utilize eap hr services
Utilize EAP & HR Services
  • If the venue has an Employee Assistance Program, employees should be instructed on how to use it.
  • Management should require that Employee Assistance Program (EAP) counselors and Human Resource personnel are trained to identify and refer problem gamblers.
  • Management should encourage problem gambling screening for employees who visit EAPs, even if they present for other problems. (Shaffer, 1999)
self restriction self exclusion
Self Restriction & Self Exclusion
  • Self-restriction
    • limit access to advertising and promotions, credit and check cashing, or the entire gambling establishment.
  • Self-exclusion
    • voluntarily ban statewide from card rooms and on an individual basis from participating tribal casinos for a specified time limit. (California Gaming Control Commission, 2007).
  • These programs can increase staff accountability and decrease temptation to gamble for those with PG.
  • Studies show they deterred problem gambling in staff who had witnessed the ill-effects of problem gambling in their patrons. (Hing & Breen, 2008)
responsible gaming establishments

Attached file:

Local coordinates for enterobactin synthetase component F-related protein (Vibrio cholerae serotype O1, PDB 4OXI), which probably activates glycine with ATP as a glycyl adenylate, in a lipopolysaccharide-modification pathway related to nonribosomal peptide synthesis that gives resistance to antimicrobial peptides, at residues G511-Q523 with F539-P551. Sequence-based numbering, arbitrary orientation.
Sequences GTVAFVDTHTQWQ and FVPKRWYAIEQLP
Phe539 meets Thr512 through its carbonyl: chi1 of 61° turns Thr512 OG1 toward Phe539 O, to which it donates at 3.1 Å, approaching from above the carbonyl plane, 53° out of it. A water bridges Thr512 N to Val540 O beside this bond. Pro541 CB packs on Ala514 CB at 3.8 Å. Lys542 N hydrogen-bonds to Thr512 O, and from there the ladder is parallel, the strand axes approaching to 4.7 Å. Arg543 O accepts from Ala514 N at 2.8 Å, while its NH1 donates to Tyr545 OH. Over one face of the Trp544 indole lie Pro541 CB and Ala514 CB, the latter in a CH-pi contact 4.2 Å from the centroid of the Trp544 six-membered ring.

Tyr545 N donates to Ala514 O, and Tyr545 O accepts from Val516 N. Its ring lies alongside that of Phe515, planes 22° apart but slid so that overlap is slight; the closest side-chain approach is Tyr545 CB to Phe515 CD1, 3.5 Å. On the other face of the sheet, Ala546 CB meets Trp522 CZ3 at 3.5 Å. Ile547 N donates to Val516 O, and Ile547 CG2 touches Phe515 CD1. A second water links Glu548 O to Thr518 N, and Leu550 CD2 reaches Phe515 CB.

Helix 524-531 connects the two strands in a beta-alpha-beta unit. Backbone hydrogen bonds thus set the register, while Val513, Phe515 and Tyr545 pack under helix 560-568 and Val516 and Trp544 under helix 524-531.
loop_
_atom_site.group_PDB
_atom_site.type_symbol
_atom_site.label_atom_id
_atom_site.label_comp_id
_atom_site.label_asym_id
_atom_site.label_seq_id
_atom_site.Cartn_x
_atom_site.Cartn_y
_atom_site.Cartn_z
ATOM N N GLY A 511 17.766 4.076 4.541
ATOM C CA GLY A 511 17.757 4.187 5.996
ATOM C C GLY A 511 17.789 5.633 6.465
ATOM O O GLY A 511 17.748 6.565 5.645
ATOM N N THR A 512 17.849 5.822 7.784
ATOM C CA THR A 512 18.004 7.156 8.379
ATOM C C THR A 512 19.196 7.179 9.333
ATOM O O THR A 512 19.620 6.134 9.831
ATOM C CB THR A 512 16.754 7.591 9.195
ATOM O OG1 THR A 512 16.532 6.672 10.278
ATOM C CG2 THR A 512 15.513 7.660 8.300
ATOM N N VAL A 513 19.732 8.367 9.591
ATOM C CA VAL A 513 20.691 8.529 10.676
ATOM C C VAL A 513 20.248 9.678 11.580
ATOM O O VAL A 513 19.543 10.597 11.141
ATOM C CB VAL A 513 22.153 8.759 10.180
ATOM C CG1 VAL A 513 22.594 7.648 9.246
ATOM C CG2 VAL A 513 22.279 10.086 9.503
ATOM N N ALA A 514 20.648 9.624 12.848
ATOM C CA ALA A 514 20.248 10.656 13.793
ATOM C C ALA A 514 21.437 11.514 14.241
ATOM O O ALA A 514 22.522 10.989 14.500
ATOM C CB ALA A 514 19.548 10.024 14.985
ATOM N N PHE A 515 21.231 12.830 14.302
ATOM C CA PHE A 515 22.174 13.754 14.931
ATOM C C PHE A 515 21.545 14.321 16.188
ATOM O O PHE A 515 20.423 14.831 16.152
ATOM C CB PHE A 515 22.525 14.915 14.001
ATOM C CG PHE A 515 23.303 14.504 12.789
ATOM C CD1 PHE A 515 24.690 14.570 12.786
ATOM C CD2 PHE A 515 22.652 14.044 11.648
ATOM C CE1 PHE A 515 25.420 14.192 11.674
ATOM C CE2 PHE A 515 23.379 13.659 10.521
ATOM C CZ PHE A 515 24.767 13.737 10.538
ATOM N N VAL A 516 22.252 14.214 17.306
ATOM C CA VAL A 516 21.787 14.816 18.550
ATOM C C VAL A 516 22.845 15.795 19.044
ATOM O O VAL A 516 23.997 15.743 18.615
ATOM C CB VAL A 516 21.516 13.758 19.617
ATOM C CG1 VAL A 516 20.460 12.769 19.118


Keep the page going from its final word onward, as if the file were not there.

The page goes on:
Responsible Gaming Establishments
  • California has a statewide program operated by the California Gaming Control Commission for state-licensed card rooms, which are required to be responsible gaming establishments.
  • This mandates training for all employees excluding food and beverage servers. (California Gaming Control Commission, 2007)
  • The tribal members of the California Business Alliance signed an agreement to offer responsible gaming programs which include self-exclusion. (California Tribal Business Alliance)
case example staying on track
Case Example – Staying on Track

Junior is 47 yo divorced male returning to his job as a parimutuel clerk at the track where he has worked for 19 yrs.

He was suspended for writing $6k in bad checks, and mandated to seek help.

He started gambling at 7 yo w/ his father who was a PG and also worked at the track.

He now has 6 mos. abstinence and 45 days sober.